Commil USA, LLC v. Cisco Systems, Inc.
The U.S. Supreme Court (Justice Kennedy writing for the majority) has now eliminated a defense that has been available to parties accused of actively inducing patent infringement under 35 USC § 27 (b). The Court held that a good-faith belief of invalidity of a patent isnot a defense to a charge of inducing infringement. Commil USA, LLC v. Cisco Systems, Inc., Case No. 13-896 575 (May 26, 2015) (Scalia, J., dissenting, joined by Roberts, C.J.) (Breyer, J. took no part in the case).
In reversing the U.S. Court of Appeals for the Federal Circuit on the issue presented, the Supreme Court held that Cisco’s good-faith belief that the Commil patent at issue was invalid was not a defense to Commil’s claim that by selling products for its customers’ use Cisco induced infringement.
However, the Supreme Court also took the opportunity to reaffirm its 2012 holding in Global-Tech Appliances, Inc. v. SEB S.A. (IP Update, Vol. 14, No. 6) regarding the requirements for proving induced infringement. The Court confirmed that in order to prove active inducement a patent owner must show that the accused infringer has both knowledge of the patent and knowledge that the induced acts constitute patent infringement. In doing so the Court rebutted the position of Commil and the U.S. government, both of which argued that knowledge that the induced acts constitute infringement was not required for a finding of induced infringement.
Commil is the owner of a patent directed to short-range wireless networks and, in the words of the Court, claims “a method of providing faster and more reliable communications between devices and [a wireless network] base stations.” Commil sued Cisco, a maker and seller of wireless network equipment, alleging both direct infringement and active inducement in selling its equipment for others to use. On the inducement count, Cisco raised the defense that it had a good faith belief that Commil patent was invalid, but the district court found evidence that belief was “inadmissible.”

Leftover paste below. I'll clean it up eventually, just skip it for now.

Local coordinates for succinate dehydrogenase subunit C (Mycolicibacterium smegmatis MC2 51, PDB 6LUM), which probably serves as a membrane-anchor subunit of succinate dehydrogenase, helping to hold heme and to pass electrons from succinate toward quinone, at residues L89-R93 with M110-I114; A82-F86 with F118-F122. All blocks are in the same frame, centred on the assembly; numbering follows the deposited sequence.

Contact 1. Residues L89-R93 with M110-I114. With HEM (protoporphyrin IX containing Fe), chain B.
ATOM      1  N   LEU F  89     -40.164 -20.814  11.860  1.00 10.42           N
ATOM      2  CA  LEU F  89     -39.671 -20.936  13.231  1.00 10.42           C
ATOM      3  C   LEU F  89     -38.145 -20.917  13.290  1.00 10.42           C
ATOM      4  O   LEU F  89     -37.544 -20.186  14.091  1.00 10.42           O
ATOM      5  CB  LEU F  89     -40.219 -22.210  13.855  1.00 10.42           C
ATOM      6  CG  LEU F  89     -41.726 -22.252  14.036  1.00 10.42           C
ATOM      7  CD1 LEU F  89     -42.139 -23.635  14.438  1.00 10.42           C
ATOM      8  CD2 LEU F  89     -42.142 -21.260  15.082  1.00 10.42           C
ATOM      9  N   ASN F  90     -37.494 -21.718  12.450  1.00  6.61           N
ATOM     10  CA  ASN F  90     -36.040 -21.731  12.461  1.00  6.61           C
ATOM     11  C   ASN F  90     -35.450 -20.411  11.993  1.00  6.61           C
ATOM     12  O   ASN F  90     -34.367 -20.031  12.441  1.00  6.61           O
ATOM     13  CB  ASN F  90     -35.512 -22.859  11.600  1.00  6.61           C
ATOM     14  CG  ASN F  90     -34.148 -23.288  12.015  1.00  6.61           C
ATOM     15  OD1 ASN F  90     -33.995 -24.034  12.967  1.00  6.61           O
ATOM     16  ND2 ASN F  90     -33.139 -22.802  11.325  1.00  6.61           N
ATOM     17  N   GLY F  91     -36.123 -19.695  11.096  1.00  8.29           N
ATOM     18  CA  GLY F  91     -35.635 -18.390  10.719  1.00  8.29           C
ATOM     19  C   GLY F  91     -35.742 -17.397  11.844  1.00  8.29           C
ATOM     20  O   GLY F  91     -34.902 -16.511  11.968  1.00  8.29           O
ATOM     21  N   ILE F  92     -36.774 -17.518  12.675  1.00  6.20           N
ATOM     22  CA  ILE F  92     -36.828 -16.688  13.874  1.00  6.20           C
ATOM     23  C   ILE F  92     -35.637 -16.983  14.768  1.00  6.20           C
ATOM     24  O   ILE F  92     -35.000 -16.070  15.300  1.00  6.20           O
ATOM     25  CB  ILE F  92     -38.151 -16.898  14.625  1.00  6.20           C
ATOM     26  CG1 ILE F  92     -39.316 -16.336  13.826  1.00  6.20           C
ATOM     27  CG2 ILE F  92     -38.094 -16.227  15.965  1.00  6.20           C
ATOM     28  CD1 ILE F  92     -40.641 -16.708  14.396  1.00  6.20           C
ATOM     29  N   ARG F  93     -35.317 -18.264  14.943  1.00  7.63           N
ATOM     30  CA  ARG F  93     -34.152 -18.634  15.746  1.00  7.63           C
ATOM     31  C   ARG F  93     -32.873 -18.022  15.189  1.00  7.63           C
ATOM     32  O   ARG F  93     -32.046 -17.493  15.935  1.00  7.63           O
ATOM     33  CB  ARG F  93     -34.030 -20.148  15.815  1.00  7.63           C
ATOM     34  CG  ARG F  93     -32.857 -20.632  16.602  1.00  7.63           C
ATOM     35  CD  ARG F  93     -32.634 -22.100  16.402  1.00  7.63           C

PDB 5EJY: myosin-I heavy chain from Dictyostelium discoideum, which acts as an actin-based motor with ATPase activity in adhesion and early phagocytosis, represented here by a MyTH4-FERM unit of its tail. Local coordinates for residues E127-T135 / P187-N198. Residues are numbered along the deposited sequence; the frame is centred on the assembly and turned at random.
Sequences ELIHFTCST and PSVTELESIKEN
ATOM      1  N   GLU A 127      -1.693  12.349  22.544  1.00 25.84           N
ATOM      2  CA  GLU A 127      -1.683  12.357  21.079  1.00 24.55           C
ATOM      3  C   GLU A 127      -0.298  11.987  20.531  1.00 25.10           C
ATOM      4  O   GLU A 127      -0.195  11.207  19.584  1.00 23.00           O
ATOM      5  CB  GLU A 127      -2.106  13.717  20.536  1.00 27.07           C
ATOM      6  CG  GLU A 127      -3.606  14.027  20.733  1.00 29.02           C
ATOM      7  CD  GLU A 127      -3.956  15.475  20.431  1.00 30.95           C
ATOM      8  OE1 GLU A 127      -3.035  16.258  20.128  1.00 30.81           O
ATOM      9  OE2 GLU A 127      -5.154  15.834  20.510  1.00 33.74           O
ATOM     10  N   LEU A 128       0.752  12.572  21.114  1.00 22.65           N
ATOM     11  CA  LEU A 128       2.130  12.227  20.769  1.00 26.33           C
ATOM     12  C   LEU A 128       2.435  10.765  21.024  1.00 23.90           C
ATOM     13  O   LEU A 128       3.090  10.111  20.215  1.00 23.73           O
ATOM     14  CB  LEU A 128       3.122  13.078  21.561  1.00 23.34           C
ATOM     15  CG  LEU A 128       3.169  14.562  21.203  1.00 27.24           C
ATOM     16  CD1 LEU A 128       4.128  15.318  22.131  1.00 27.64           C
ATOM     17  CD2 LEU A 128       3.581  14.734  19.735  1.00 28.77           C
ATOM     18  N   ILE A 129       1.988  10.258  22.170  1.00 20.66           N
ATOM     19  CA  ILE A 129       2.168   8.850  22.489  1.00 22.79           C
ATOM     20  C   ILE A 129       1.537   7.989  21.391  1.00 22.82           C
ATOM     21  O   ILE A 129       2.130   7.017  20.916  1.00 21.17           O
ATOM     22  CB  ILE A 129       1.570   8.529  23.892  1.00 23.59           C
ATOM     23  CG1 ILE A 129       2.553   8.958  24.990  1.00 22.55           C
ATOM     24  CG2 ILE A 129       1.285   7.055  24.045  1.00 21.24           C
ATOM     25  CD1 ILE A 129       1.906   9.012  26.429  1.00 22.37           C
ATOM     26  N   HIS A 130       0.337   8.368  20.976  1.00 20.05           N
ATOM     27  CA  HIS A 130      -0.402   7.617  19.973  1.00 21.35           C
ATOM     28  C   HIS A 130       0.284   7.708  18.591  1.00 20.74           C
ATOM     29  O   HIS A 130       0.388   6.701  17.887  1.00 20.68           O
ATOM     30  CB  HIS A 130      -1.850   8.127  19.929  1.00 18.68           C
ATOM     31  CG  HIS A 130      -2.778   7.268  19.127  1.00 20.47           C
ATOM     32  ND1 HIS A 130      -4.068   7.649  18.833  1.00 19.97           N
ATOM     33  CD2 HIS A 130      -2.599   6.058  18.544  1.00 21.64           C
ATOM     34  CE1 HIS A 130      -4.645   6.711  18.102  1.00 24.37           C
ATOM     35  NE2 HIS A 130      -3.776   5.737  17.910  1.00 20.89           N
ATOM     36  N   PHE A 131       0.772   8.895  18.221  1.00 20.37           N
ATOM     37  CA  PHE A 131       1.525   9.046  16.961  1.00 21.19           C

On appeal, the Federal Circuit found the district court had erred in excluding Cisco’s evidence of its good-faith belief that the patent was invalid. Commil then petitioned the Supreme Court for certiorari and this appeal followed.
During the pendency of Commil’s action in the district court, but after the jury verdict, the Supreme Court issued its opinion in Global-Tech, holding that in order to be liable for inducement, the accused infringer must both know of the patent and that “the induced acts constitute patent infringement.” In its charge to the jury (and over Cisco’s objection), the district court instructed that liability for inducement exists if the defendant “knew or should have known that its actions would induce infringement” (emphasis added). Although the Federal Circuit found that instruction erroneous based on Global-Tech, Commil and amicus, the U.S. government argued to the Supreme Court that Global-Tech should be read as only requiring knowledge of the patent to support a claim of inducement, thus occasioning the Court to revisit its Global-Tech ruling, if only to emphasize that “Global-Tech’s explicit holding that liability for induced infringement can only attach if the defendant knew of the patent and knew as well that ‘the induced acts constitute patent infringement’.”